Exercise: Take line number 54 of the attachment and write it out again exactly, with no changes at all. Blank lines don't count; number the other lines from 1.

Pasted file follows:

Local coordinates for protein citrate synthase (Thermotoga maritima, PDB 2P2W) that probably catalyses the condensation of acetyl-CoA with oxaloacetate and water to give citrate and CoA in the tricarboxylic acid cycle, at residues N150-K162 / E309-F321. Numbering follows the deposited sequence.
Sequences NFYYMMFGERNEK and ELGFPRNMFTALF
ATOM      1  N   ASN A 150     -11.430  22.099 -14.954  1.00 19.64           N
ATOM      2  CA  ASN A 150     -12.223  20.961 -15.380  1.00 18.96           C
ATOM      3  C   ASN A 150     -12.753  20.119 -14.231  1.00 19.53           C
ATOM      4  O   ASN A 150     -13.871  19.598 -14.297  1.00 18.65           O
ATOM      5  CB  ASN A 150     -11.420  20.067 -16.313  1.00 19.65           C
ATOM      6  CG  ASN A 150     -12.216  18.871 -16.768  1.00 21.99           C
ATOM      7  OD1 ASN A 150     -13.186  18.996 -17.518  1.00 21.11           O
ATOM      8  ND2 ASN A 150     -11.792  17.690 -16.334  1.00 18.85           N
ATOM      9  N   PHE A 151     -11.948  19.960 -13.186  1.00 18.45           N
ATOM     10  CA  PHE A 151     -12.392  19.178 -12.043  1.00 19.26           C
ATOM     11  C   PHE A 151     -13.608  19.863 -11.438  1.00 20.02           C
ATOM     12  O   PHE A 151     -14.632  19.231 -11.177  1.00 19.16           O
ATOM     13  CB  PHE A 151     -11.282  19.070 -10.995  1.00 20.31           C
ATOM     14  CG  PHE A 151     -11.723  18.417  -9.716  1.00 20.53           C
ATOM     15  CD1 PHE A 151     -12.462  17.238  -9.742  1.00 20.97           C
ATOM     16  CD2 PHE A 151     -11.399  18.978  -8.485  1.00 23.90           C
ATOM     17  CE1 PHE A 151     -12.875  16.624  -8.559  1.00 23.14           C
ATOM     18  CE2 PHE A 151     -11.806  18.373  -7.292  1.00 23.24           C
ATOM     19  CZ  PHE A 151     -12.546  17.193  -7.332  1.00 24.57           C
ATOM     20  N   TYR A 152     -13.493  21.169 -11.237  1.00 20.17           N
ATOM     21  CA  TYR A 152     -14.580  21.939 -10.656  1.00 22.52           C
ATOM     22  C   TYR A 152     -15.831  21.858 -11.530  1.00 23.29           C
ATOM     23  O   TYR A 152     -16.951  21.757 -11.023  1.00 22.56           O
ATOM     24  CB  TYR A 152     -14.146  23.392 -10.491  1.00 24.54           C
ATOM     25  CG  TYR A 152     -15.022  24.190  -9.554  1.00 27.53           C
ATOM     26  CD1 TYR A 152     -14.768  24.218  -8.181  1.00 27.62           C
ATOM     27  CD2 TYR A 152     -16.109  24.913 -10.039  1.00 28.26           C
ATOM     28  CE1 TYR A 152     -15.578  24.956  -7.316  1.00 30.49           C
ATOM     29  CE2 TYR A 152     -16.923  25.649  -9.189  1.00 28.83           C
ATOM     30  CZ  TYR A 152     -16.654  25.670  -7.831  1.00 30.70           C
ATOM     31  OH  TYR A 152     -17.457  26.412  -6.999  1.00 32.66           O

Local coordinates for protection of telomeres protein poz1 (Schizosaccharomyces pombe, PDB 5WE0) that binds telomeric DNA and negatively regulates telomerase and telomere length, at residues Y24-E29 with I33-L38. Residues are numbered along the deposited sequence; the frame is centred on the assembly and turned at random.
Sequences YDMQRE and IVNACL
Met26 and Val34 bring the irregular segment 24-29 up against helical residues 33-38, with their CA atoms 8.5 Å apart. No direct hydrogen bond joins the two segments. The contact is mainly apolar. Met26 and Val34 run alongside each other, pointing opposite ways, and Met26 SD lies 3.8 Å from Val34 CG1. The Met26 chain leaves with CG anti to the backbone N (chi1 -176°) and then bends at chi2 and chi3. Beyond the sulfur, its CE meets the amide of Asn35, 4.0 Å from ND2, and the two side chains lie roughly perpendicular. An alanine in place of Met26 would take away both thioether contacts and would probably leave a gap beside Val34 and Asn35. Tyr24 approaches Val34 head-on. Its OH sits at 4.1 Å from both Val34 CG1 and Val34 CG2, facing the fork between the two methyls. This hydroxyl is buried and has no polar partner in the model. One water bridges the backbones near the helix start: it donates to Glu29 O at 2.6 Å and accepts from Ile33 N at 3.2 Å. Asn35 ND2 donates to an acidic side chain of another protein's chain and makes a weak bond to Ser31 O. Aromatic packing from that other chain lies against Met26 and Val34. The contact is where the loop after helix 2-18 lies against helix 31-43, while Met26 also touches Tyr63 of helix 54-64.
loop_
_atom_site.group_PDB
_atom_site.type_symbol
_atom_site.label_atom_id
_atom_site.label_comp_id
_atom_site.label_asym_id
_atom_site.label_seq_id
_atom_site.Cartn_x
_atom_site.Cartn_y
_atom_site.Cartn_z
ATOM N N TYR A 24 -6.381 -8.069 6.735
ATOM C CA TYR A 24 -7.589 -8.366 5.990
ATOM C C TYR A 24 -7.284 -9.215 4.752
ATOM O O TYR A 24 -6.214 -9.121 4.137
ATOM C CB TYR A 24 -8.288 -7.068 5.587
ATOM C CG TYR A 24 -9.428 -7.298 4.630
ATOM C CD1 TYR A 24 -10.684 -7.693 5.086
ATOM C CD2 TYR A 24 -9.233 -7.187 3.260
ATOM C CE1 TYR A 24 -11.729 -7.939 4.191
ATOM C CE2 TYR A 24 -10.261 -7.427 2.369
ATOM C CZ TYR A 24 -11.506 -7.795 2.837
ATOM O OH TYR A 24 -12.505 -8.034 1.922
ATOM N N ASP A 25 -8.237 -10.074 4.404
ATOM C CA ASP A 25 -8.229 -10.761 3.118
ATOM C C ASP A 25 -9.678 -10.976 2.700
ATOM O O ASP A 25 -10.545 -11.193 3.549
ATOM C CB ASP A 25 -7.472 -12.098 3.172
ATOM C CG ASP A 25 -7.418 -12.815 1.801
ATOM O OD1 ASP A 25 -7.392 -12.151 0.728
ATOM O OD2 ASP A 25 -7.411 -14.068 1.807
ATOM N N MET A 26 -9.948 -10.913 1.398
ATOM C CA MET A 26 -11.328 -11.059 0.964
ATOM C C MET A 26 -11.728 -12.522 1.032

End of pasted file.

ATOM C CD2 TYR A 24 -9.233 -7.187 3.260